But for now, let's appreciate that Rocket owns the entire home buying process. More money comes to them and little to no money goes to third parties when people buy a home through Rocket.

Conclusion
In sum, I believe that the:
  • large and consistent cluster insider buying
  • gains in market share
  • high efficiency
  • management's efforts to diversify revenues outside of mortgage origination
  • loans on Rocket's books
Rocket will create immense value for investors. While times are tough for the real estate market, Rocket has a strong balance sheet (current ratio of 5.03) that can help the company weather the tough times.
It's possible that Rocket will capitalize on these tough times to acquire its competitors at a lower price and acquire more market share from there. A contrarian move like that could be another reason why insiders continue to buy every dip in this stock.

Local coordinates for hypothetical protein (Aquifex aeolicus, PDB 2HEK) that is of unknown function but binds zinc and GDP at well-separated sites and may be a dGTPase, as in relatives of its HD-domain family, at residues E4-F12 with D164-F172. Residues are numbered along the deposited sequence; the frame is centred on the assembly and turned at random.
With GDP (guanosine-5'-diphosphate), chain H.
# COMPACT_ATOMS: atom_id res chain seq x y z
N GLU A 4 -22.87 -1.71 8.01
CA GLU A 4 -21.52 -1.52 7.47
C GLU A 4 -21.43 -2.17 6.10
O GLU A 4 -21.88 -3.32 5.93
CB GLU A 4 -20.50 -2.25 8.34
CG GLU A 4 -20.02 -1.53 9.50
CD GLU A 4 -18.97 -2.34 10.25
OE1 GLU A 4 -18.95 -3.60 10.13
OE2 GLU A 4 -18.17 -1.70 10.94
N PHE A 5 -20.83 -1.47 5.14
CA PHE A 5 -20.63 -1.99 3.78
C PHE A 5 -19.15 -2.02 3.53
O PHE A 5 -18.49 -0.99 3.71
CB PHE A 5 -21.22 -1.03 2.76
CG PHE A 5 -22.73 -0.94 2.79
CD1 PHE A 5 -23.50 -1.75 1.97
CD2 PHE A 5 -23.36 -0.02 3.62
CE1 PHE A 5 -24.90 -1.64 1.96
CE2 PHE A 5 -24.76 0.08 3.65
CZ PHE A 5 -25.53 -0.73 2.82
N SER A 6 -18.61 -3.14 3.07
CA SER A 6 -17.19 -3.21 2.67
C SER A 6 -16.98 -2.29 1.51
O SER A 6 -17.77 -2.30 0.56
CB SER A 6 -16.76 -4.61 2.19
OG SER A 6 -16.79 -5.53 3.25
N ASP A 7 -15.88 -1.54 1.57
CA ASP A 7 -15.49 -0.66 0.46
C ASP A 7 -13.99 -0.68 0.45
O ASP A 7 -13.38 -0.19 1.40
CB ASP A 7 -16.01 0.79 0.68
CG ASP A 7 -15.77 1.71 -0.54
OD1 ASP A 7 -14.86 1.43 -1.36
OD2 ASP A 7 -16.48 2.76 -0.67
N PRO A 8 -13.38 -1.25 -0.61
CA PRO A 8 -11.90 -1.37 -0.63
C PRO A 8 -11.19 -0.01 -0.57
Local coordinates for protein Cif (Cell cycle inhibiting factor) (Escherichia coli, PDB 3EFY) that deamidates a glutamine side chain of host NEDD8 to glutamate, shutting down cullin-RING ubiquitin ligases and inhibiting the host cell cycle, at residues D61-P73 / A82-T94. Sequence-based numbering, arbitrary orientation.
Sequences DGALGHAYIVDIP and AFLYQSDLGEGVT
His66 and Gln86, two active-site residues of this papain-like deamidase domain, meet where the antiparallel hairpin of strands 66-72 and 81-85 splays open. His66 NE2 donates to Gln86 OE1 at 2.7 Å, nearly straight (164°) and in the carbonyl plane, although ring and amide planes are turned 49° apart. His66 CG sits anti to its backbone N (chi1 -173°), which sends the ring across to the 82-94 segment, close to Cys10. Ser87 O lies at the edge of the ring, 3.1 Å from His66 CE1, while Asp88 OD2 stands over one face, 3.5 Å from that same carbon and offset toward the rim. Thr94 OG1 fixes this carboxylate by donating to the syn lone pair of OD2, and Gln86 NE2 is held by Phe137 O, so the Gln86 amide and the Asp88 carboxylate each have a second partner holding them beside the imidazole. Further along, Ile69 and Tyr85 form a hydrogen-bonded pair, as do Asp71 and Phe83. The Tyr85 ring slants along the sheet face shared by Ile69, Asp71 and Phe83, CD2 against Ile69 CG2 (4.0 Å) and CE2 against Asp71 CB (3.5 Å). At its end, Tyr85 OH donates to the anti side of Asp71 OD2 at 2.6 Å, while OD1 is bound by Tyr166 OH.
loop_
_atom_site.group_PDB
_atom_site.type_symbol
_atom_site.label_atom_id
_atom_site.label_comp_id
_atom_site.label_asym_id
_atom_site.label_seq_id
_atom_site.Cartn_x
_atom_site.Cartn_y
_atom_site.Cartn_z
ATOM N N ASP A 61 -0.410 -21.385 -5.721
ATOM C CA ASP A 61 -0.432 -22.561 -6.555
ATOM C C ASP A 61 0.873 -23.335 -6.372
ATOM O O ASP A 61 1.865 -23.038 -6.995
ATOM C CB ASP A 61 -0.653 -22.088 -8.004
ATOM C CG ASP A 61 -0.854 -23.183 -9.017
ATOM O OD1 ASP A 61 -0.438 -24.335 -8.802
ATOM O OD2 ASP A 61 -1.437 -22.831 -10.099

Or maybe insiders simply like buying a great business at a great price.
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Leandro's avatar
$130.9m follower assets
What makes a product/service compelling from an investment POV?
Products where price is secondary for customers exhibit pricing power and high retention

In the context of business management software (such as $INTU's QBs), there's too much hassle to go through to justify a change due to price unless competing software is much much better

Pricing power and high retention is further strengthened if a product makes up a small part of a customer's overall costs.